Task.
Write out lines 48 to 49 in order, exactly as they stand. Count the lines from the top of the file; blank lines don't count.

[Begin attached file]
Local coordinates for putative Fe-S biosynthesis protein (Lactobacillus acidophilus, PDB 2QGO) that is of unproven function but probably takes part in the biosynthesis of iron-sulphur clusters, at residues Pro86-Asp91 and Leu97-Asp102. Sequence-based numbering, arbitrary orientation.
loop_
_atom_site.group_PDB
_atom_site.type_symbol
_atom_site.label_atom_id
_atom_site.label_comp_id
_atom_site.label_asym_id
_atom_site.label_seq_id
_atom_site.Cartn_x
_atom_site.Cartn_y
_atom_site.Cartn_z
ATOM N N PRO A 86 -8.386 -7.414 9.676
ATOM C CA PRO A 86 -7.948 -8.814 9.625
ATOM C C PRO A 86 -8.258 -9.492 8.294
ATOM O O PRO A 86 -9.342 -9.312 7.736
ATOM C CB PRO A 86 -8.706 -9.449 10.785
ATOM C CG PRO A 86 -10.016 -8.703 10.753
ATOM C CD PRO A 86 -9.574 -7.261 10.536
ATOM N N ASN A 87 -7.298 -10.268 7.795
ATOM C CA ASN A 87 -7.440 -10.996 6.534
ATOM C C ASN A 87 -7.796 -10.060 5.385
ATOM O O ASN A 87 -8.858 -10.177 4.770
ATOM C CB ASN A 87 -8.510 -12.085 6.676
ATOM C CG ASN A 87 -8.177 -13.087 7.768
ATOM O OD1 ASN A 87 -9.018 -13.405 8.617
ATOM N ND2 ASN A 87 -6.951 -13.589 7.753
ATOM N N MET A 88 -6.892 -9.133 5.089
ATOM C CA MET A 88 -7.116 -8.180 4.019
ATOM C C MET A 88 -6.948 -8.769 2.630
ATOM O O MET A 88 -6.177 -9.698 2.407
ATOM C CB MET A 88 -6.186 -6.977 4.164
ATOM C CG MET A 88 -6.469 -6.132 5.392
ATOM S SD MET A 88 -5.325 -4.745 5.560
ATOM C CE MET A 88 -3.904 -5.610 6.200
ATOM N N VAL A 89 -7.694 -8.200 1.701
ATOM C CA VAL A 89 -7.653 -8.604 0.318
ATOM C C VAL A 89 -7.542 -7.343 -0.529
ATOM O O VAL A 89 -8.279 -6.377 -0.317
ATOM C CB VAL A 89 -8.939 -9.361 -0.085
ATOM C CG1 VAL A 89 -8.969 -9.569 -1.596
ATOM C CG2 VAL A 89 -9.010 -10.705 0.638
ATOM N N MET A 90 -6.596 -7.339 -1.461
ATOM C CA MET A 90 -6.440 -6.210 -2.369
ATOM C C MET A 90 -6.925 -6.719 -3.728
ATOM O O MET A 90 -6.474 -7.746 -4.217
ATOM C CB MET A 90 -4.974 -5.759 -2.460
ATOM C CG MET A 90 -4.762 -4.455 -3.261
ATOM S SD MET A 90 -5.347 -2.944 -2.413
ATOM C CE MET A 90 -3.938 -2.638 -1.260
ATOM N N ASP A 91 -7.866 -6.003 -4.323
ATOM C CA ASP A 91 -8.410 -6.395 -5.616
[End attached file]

ATOM S SD MET A 90 -5.347 -2.944 -2.413
ATOM C CE MET A 90 -3.938 -2.638 -1.260